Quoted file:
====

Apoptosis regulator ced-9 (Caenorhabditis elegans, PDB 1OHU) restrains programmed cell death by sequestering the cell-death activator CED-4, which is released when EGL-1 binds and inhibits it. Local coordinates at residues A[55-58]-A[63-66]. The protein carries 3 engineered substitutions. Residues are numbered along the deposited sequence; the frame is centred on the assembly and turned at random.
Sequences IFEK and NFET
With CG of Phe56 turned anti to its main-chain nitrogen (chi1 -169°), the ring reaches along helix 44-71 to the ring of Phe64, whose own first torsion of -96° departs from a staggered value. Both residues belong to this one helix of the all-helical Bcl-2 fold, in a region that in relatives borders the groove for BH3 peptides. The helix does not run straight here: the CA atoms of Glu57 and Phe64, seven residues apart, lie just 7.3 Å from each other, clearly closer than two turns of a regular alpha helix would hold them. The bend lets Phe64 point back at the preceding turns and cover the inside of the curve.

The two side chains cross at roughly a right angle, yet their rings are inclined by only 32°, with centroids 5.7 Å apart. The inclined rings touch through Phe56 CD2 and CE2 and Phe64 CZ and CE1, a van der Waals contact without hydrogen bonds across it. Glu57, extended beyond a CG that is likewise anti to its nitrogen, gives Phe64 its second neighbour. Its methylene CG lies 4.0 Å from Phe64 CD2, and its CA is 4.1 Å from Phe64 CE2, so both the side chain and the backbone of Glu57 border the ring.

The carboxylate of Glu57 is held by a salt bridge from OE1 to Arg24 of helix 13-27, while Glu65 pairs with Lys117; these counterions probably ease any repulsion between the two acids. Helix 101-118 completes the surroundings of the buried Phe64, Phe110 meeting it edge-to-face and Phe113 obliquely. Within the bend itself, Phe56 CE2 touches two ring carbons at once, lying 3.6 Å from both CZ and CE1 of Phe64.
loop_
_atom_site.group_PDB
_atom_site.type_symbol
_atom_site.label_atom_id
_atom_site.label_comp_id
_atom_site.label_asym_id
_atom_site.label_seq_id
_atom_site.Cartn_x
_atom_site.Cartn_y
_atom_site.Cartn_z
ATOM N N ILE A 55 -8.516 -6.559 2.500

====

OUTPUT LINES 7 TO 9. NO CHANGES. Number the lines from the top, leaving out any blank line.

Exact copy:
_atom_site.group_PDB
_atom_site.type_symbol
_atom_site.label_atom_id